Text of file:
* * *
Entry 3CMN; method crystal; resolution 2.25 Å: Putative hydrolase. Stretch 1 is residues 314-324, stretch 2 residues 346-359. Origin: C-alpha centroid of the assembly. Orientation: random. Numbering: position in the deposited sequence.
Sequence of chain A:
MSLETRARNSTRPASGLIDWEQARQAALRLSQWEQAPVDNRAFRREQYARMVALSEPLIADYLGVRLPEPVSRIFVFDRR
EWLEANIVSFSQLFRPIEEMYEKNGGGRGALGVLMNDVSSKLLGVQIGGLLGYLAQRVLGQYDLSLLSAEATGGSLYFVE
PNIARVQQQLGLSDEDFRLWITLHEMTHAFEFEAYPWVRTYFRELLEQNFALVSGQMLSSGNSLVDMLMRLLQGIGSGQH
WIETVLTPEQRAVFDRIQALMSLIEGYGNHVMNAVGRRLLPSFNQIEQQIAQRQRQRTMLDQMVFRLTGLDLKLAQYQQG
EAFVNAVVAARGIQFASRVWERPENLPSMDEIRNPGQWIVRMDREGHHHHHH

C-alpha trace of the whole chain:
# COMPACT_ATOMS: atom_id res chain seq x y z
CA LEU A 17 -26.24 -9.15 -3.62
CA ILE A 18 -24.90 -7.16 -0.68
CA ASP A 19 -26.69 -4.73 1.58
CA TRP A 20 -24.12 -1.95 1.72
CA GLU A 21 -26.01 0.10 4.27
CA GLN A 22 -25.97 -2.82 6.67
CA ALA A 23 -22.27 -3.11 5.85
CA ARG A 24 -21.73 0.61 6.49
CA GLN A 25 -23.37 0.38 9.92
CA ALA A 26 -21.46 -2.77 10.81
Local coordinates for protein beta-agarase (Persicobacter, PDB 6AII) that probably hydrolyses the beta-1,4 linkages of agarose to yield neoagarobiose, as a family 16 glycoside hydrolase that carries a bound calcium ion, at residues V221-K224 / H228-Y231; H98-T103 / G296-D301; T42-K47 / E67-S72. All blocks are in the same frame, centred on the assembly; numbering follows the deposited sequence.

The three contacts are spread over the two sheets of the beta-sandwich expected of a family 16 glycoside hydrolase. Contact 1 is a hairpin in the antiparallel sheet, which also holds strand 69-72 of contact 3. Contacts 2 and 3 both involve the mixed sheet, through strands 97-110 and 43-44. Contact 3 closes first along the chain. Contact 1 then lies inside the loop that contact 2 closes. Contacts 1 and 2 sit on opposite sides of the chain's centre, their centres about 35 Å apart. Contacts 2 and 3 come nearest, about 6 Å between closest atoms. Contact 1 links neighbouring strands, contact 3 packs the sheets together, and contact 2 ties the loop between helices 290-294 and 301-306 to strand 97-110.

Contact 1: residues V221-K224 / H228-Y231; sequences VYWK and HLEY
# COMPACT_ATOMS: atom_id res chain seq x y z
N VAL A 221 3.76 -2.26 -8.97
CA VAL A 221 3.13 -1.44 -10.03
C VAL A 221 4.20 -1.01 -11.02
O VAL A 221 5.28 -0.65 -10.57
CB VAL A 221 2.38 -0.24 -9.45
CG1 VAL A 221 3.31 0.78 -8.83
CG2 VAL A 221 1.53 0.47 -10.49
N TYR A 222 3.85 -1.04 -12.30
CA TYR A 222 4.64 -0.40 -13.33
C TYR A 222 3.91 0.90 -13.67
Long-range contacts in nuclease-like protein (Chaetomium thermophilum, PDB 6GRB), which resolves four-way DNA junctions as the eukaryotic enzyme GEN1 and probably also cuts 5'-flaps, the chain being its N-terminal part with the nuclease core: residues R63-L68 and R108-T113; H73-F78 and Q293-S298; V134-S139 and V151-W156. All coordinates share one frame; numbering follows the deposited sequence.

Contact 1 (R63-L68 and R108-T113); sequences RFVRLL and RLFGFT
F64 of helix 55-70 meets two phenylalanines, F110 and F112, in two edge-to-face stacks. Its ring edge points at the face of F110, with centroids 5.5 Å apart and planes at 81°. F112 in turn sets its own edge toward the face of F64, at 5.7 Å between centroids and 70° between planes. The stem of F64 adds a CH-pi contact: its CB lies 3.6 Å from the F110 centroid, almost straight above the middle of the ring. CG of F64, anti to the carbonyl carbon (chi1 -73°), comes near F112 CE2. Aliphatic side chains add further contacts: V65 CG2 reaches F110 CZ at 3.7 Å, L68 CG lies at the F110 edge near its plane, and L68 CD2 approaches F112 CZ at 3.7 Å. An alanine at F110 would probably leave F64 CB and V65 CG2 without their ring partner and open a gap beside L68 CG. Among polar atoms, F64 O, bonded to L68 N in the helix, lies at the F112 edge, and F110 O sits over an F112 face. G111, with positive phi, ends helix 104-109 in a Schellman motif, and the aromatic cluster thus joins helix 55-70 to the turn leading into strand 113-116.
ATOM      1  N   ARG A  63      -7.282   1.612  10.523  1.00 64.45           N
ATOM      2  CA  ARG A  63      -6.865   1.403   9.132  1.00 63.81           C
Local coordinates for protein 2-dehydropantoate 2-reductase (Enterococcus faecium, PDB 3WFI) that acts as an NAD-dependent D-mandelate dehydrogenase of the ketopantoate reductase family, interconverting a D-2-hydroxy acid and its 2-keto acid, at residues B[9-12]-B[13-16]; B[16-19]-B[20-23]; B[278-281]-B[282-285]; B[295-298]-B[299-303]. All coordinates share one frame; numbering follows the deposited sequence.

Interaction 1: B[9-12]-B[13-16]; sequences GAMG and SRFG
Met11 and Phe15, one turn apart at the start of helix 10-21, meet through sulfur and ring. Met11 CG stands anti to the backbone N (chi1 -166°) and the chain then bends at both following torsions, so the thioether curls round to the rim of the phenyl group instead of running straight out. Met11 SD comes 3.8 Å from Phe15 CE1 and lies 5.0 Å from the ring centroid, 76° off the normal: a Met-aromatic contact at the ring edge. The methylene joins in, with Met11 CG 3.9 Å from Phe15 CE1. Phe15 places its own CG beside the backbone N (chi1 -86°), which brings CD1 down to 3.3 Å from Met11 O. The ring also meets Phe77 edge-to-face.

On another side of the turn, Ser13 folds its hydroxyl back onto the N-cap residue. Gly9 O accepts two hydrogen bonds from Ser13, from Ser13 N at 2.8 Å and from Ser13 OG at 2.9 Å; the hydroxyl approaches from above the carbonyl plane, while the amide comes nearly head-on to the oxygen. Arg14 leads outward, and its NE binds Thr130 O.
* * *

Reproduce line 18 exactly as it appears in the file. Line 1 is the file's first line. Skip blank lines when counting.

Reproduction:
CA GLN A 25 -23.37 0.38 9.92